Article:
On October 5, 2017, the Consumer Financial Protection Bureau (the “CFPB”) released its final rule targeting what it refers to as “payday debt traps” (the “Rule”). Among other things, the Rule will require lenders to make “ability to repay” determinations before offering certain types of loans, including payday loans, auto title loans, and longer-term loans with balloon payments. Failure to undertake an appropriate underwriting analysis to assess a consumer’s ability to repay will constitute an “abusive and unfair practice.” Industry participants will have approximately 21 months from publication of the Rule in the Federal Register to comply. As set out herein, the scope of the Rule is less expansive than expected, but its requirements present significant challenges and risks for industry participants.
The CFPB’s proposed rule, first released on June 2, 2016, sought to supervise and regulate certain payday, auto title, and other high-cost installment loans (the “Proposed Rule”). The Proposed Rule addressed two types of loans: “short-term” loans and “longer-term, high-cost” loans (collectively, the “Covered Loans”). “Short-term” loans included loans where a consumer would be required to repay substantially all of the debt within 45 days. “Longer-term, high-cost” loans were broken down into two categories. The first category included loans with a contractual duration of longer than 45 days, an all-in annual percentage rate of greater than 36%, and either lender access to a leveraged-payment mechanism, such as a consumer’s bank account or paycheck, or a lien or other security interest on a consumer’s vehicle. The second category of longer-term, high-cost loans was comprised of loans with balloon payments of the entire outstanding balance or a payment at least twice the size of other payments. The Proposed Rule sought to render it an abusive and unfair practice under the Consumer Financial Protection Act for a lender to extend any of these Covered Loans without analyzing the consumer’s ability to fully repay.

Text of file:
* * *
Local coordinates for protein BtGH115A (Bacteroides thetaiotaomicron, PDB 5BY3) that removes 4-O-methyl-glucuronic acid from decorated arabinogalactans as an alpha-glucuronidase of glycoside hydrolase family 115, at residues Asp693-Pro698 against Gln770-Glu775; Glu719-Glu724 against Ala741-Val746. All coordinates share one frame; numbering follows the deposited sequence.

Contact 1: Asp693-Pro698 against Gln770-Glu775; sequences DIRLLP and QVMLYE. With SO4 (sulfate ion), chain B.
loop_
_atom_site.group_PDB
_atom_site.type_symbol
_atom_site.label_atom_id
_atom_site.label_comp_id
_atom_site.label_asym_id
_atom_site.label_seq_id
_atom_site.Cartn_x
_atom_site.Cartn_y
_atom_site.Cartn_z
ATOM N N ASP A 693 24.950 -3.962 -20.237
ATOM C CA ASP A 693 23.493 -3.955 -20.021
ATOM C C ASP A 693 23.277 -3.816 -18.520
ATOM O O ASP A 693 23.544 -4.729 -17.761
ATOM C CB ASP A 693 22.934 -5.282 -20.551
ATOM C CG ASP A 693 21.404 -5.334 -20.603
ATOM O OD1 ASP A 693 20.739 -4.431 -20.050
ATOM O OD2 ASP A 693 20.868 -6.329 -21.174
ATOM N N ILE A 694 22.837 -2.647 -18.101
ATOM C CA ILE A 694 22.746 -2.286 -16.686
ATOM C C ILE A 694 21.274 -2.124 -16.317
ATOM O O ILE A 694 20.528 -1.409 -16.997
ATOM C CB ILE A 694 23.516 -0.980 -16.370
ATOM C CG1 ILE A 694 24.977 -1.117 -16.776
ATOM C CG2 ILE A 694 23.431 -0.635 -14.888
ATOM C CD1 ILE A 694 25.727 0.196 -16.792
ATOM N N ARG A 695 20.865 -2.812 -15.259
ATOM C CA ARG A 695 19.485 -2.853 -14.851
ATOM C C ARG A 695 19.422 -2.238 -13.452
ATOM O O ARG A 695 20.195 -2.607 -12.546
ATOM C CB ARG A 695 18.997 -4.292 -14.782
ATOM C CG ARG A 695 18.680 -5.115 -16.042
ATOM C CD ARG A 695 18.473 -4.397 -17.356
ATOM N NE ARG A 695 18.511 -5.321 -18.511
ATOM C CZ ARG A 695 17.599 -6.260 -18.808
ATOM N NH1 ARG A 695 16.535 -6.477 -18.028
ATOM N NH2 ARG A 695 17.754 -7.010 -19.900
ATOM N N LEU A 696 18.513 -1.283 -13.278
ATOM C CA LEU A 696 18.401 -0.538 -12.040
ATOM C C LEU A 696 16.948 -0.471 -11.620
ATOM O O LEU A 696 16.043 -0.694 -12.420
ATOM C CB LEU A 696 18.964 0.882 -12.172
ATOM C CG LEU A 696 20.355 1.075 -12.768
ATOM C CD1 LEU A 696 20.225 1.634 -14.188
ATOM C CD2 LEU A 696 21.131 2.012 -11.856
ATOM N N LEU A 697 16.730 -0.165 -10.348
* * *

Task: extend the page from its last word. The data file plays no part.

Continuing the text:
Following the June 2016 release of the Proposed Rule, the CFPB received over 1.4 million comments, the largest volume of comments ever received for a CFPB rule proposal. In part, commenters argued that the concerns that the CFPB sought to address were not relevant to all longer-term, high cost loans.
The Rule will codify the CFPB’s determination that it is an abusive and unfair practice to extend credit without completing the ability-to-repay analysis, but only for lenders offering short-term loans (“Covered Short-Term Loans”) or longer-term loans with balloon payments (“Covered Longer-Term Balloon-Payment Loans”). The Rule departs from the Proposed Rule most dramatically in that it does not extend the ability-to-repay requirements to other longer-term, high-cost loans. Given the extensive commentary provided with regard to such loans, the CFPB determined to “take more time to consider how the longer-term market is evolving and the best ways to address practices that are currently of concern and others that may arise” following the implementation of the Rule.